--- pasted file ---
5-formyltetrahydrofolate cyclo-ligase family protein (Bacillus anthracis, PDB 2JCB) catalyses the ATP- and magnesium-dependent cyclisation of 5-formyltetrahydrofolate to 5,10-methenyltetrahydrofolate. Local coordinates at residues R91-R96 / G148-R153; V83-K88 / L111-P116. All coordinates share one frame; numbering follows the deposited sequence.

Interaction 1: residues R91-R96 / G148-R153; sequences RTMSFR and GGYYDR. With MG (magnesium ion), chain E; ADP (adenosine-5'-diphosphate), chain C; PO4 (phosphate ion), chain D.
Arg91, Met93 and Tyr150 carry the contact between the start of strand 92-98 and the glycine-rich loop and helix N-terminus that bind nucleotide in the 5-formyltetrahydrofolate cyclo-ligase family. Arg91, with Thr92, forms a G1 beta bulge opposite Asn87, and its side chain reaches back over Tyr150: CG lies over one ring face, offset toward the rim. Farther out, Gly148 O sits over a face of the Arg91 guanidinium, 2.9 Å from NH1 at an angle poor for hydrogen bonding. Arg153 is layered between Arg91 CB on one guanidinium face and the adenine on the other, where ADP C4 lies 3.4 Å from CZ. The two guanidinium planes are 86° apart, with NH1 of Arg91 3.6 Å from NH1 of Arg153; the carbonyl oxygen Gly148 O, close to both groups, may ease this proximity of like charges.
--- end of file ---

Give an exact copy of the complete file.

5-formyltetrahydrofolate cyclo-ligase family protein (Bacillus anthracis, PDB 2JCB) catalyses the ATP- and magnesium-dependent cyclisation of 5-formyltetrahydrofolate to 5,10-methenyltetrahydrofolate. Local coordinates at residues R91-R96 / G148-R153; V83-K88 / L111-P116. All coordinates share one frame; numbering follows the deposited sequence.

Interaction 1: residues R91-R96 / G148-R153; sequences RTMSFR and GGYYDR. With MG (magnesium ion), chain E; ADP (adenosine-5'-diphosphate), chain C; PO4 (phosphate ion), chain D.
Arg91, Met93 and Tyr150 carry the contact between the start of strand 92-98 and the glycine-rich loop and helix N-terminus that bind nucleotide in the 5-formyltetrahydrofolate cyclo-ligase family. Arg91, with Thr92, forms a G1 beta bulge opposite Asn87, and its side chain reaches back over Tyr150: CG lies over one ring face, offset toward the rim. Farther out, Gly148 O sits over a face of the Arg91 guanidinium, 2.9 Å from NH1 at an angle poor for hydrogen bonding. Arg153 is layered between Arg91 CB on one guanidinium face and the adenine on the other, where ADP C4 lies 3.4 Å from CZ. The two guanidinium planes are 86° apart, with NH1 of Arg91 3.6 Å from NH1 of Arg153; the carbonyl oxygen Gly148 O, close to both groups, may ease this proximity of like charges.